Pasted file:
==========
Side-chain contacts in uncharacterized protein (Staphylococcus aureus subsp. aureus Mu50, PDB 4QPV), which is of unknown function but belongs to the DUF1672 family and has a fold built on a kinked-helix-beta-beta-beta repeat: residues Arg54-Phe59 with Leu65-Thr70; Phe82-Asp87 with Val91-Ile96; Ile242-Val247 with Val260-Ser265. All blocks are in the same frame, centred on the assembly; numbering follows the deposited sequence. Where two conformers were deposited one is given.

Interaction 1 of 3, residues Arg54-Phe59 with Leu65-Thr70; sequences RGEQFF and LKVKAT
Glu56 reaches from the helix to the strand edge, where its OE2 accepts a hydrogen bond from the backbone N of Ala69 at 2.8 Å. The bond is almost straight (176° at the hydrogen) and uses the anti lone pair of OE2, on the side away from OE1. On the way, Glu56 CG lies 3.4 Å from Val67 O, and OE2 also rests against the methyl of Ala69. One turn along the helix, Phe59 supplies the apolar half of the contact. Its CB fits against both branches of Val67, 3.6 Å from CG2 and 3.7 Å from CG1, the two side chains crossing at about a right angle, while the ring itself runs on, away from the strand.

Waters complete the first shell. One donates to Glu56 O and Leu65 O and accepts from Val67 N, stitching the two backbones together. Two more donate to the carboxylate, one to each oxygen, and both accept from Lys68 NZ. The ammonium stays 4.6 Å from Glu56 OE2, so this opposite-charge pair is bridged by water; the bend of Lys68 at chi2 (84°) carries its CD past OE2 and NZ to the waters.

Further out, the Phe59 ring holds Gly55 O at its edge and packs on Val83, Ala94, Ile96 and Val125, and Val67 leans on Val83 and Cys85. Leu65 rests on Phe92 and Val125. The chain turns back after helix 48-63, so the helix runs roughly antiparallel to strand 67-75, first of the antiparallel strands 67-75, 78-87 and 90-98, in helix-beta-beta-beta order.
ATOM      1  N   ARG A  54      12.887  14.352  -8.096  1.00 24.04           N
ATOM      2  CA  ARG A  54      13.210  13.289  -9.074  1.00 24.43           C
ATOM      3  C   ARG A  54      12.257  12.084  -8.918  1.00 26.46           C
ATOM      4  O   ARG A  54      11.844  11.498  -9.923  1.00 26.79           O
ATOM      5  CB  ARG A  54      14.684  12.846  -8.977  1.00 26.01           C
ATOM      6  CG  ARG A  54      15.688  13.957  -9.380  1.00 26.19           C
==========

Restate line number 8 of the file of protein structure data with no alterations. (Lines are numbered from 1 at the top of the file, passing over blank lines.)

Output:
ATOM      3  C   ARG A  54      12.257  12.084  -8.918  1.00 26.46           C